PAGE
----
Designing Tactical Wargames

Designing Tactical Games

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In this class, we will focus on building tactical games. Such games require us to represent the details of battle. Whether we do this using computer or manual techniques, it demands no small degree of simulation. We need to simulate the interaction of forces, the effects of human factors and technology, and the effects of the environment on combat. We also need to understand how tactical elements are commanded, and how to incorporate representations of command into our games. Any good wargame strives to produce realistic adjudications and outcomes, but the realism of tactical games is tested even more stringently because the players can more easily relate game mechanics and adjudication to their own, personal, experiences.

All of this can make designing tactical games different—and even more challenging—than designing operational or strategic games. This class will examine some of these challenges and their possible solutions in both theoretical and practical terms.

We will address the subject according to the different combat domains: ground, naval, and air. For ground combat we will discuss how good design must address basic concepts such as mission, time, space, forces, and command relationships. How do you bring all these variables together to create a realistic tactical environment for players to engage in ground warfare? We will review the development of different ways of representing ground combat based on a wide range of commercial and professional games and explore future challenges and innovative approaches.

Naval and air tactics are even more technically complex and interactive, involving systems from space to cyber and beyond. Games must represent not only putting ordnance on the target, but also the entire kill chain from identification to battle damage assessment. We will also explore requirements for gaming ground tactics primarily using manual games. Although these sorts of games lend themselves to digital simulation, digital simulations can limit designer and player creativity in the game design and execution processes. We will focus on designing exploratory games—games to create or test new tactics, weapon systems, or operational concepts. Our discussion of naval and air games will focus on the mid-to-high tactical level—more concerned about formations of multiple units and systems rather than individual ships or aircraft. This will allow us to examine games that incorporate multiple tactical options for the players and integrate the joint kill chain.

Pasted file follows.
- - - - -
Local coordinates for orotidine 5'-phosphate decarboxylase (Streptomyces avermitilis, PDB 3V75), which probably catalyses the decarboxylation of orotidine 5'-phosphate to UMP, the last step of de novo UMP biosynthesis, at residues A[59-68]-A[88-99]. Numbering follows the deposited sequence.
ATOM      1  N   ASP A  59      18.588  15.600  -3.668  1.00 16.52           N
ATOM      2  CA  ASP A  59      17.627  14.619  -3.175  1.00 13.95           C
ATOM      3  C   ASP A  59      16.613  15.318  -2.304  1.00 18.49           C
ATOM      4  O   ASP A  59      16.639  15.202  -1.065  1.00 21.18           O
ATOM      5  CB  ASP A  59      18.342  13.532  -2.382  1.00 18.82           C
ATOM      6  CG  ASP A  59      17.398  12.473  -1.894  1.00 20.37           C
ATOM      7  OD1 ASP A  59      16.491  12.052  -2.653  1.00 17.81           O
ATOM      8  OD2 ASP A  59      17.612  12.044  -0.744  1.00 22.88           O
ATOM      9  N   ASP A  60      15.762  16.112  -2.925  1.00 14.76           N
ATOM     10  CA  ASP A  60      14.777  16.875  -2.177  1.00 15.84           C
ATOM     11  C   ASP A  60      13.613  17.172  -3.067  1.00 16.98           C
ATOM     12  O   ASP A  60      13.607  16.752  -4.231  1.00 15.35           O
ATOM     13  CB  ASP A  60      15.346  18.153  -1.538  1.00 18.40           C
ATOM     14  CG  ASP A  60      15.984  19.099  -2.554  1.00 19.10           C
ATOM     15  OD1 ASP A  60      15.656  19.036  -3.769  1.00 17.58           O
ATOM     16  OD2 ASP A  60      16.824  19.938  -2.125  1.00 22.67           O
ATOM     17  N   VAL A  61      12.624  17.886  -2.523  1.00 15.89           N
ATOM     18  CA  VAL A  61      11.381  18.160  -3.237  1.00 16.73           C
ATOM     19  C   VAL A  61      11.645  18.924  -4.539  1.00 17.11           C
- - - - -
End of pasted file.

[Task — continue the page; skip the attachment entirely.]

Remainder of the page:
Participants will be able to influence the topics and detail covered depending on their interests and desires.

For example, we can go beyond traditional ground, naval, and air to delve into less common types of tactical games, such as tactical special operations games, requiring the representation and simulation of actions by individual operators. As part of these, we expect to draw from concepts in miniatures gaming to examine the challenges of micro-detailed games. We could consider as well the tactical issues in emergency response, cyber operations, technology assessment, humanitarian assistance, and disease response.

Confirmed Instructors:


Dr. Peter Perla

Peter Perla

Author of The Art of Wargaming and Internationally Recognized Game Designer